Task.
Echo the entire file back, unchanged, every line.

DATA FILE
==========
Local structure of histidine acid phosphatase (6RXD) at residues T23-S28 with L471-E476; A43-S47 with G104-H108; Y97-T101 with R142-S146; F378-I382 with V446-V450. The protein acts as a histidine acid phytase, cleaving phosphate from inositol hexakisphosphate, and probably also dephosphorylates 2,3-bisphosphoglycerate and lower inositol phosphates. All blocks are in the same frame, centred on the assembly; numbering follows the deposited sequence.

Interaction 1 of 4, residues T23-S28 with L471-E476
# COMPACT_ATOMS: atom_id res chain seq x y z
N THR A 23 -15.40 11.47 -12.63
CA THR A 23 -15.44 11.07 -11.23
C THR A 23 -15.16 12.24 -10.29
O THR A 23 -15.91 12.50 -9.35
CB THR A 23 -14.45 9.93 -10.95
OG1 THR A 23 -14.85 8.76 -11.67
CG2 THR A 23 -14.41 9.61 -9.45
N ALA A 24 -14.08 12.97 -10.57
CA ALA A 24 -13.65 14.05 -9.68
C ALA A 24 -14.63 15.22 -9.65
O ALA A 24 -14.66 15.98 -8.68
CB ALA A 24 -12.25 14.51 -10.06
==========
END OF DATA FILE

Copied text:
Local structure of histidine acid phosphatase (6RXD) at residues T23-S28 with L471-E476; A43-S47 with G104-H108; Y97-T101 with R142-S146; F378-I382 with V446-V450. The protein acts as a histidine acid phytase, cleaving phosphate from inositol hexakisphosphate, and probably also dephosphorylates 2,3-bisphosphoglycerate and lower inositol phosphates. All blocks are in the same frame, centred on the assembly; numbering follows the deposited sequence.

Interaction 1 of 4, residues T23-S28 with L471-E476
# COMPACT_ATOMS: atom_id res chain seq x y z
N THR A 23 -15.40 11.47 -12.63
CA THR A 23 -15.44 11.07 -11.23
C THR A 23 -15.16 12.24 -10.29
O THR A 23 -15.91 12.50 -9.35
CB THR A 23 -14.45 9.93 -10.95
OG1 THR A 23 -14.85 8.76 -11.67
CG2 THR A 23 -14.41 9.61 -9.45
N ALA A 24 -14.08 12.97 -10.57
CA ALA A 24 -13.65 14.05 -9.68
C ALA A 24 -14.63 15.22 -9.65
O ALA A 24 -14.66 15.98 -8.68
CB ALA A 24 -12.25 14.51 -10.06